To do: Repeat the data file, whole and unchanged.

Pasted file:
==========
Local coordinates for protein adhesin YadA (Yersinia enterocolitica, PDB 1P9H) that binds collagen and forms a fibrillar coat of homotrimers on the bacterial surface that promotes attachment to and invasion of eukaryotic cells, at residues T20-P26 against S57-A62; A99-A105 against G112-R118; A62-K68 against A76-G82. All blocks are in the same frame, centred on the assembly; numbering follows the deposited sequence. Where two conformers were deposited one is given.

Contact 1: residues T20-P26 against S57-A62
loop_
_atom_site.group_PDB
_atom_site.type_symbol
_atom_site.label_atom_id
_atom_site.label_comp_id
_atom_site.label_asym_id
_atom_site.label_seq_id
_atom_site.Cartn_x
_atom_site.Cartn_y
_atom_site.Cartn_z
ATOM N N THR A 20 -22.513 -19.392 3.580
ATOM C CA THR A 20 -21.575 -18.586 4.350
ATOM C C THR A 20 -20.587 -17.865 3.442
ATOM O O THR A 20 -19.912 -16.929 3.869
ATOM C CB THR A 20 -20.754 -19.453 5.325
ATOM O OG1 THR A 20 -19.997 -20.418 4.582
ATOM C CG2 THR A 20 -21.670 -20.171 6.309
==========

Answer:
Local coordinates for protein adhesin YadA (Yersinia enterocolitica, PDB 1P9H) that binds collagen and forms a fibrillar coat of homotrimers on the bacterial surface that promotes attachment to and invasion of eukaryotic cells, at residues T20-P26 against S57-A62; A99-A105 against G112-R118; A62-K68 against A76-G82. All blocks are in the same frame, centred on the assembly; numbering follows the deposited sequence. Where two conformers were deposited one is given.

Contact 1: residues T20-P26 against S57-A62
loop_
_atom_site.group_PDB
_atom_site.type_symbol
_atom_site.label_atom_id
_atom_site.label_comp_id
_atom_site.label_asym_id
_atom_site.label_seq_id
_atom_site.Cartn_x
_atom_site.Cartn_y
_atom_site.Cartn_z
ATOM N N THR A 20 -22.513 -19.392 3.580
ATOM C CA THR A 20 -21.575 -18.586 4.350
ATOM C C THR A 20 -20.587 -17.865 3.442
ATOM O O THR A 20 -19.912 -16.929 3.869
ATOM C CB THR A 20 -20.754 -19.453 5.325
ATOM O OG1 THR A 20 -19.997 -20.418 4.582
ATOM C CG2 THR A 20 -21.670 -20.171 6.309